I’ve had men try to hide their gambling problems, or “forget” to mention that little detail about a DWI arrest. Inevitably, those things come back to bite us — and surprise us, to make matters worse — at a trial. If your wife knows something about you, then you’d better assume her lawyer is going to know it, too. And if your wife and her lawyer know something about you, they may use it against you. If you once threw a shoe at your wife, I want to know about it — even if you missed her on purpose — because she might cite that as an example of your violent tendencies. If you once said, “I wish I was dead,” I want to know, because she could claim you are suicidal. If you once stuck a few free samples of Claritin in your pocket in the examining room when your doctor’s back was turned, I want to know, because she might cite it as an example of your dishonesty or your reliance on drugs. You might think those are ridiculous examples, but they’re not. Your lawyer needs to know anything and everything your wife might say about you to hurt you or your case.

Even if you are sure it’s something your wife doesn’t know about, tell us anyway. I once had a client who was absolutely sure his wife did not know about a bank account he kept secretly on the side. He had used the money in the account to fund a number of affairs over the years, paying for dinners, drinks, and hotel rooms with his girlfriends. If the client had told me about the bank account, we would have had to include it in the financial statements, and his soon-to-be-ex-wife would have been entitled to half of the money in the account. But the client didn’t tell me. He figured there was no way his wife could have found out about it. But she did. One of his ex-girlfriends was angry with him for dumping her, and she told the wife about the account. The wife’s lawyer sprung it on us in court. As often happens when a judge finds out that a guy is trying to hide assets, the judge awarded the entire amount in the account to the wife.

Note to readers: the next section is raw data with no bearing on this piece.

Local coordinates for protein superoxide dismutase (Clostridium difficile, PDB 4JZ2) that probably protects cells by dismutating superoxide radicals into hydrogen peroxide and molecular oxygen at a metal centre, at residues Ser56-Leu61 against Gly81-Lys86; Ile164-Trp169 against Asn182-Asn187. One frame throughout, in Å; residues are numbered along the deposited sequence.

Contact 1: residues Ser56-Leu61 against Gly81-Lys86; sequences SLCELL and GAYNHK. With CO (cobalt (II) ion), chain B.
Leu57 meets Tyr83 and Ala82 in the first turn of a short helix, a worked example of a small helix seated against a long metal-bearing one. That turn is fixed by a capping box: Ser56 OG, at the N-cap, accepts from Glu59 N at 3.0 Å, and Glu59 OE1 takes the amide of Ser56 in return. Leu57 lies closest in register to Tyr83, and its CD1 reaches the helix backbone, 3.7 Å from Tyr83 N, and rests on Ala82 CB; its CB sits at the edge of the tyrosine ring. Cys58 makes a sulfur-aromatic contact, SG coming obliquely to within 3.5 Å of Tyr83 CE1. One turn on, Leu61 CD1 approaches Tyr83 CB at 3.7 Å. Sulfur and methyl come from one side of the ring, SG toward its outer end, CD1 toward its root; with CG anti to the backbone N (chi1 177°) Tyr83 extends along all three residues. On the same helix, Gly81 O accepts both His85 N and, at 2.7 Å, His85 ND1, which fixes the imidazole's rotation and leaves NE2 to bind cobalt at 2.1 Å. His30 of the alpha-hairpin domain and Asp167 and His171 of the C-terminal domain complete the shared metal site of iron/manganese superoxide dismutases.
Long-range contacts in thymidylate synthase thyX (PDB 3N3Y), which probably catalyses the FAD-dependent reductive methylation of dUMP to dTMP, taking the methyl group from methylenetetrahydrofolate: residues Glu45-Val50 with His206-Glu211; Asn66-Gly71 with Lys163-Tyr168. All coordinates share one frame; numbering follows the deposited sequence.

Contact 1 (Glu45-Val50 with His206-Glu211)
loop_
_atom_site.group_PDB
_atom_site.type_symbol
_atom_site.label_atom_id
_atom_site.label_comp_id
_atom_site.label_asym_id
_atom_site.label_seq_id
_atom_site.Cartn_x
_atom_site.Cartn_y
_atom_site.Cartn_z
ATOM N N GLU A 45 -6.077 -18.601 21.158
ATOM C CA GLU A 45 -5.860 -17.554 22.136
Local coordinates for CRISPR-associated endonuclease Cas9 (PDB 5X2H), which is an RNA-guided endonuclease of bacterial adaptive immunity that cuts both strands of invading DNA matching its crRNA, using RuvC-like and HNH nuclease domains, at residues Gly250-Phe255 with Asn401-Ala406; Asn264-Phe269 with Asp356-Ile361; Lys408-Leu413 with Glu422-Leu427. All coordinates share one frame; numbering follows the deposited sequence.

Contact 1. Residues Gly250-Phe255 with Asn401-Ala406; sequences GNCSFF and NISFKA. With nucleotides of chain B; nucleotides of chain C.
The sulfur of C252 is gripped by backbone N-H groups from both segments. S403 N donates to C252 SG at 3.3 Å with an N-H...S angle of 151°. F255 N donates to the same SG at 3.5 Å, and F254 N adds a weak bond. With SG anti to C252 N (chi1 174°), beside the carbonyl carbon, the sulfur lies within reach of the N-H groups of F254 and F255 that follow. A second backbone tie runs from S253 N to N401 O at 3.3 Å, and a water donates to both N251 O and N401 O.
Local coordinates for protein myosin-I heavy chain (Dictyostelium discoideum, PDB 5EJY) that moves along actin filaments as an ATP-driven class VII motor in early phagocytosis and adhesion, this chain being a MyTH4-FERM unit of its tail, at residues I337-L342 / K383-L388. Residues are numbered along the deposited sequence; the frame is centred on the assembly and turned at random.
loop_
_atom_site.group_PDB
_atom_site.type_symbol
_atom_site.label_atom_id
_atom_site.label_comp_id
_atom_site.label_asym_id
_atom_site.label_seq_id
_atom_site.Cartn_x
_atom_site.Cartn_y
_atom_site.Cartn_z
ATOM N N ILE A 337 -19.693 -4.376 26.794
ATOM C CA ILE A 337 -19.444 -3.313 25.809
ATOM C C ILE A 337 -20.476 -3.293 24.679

It’s Not Always “Case Closed” After the Decree

Some men think that if they can hide an asset until the divorce decree becomes final, they’re in the clear. Not so. I had a client who sold a lot of stock when he realized a divorce was on the horizon. He sprinkled the proceeds into a bunch of bank accounts here and there. He disclosed a couple of the accounts, but not all. His wife’s lawyer hired financial consultants — which is not unusual in cases involving a lot of money or complicated holdings — to go through the books. The consultants found almost everything, except for a couple of offshore accounts that had a combined total of about $100,000. I asked the client if what the wife’s consultants found was everything and he said yes. The two sides reached a settlement that was approved by the court, and the case was closed. The client figured he had saved himself about $50,000, since his wife hadn’t found the $100,000 in offshore accounts and avoided having to give her half.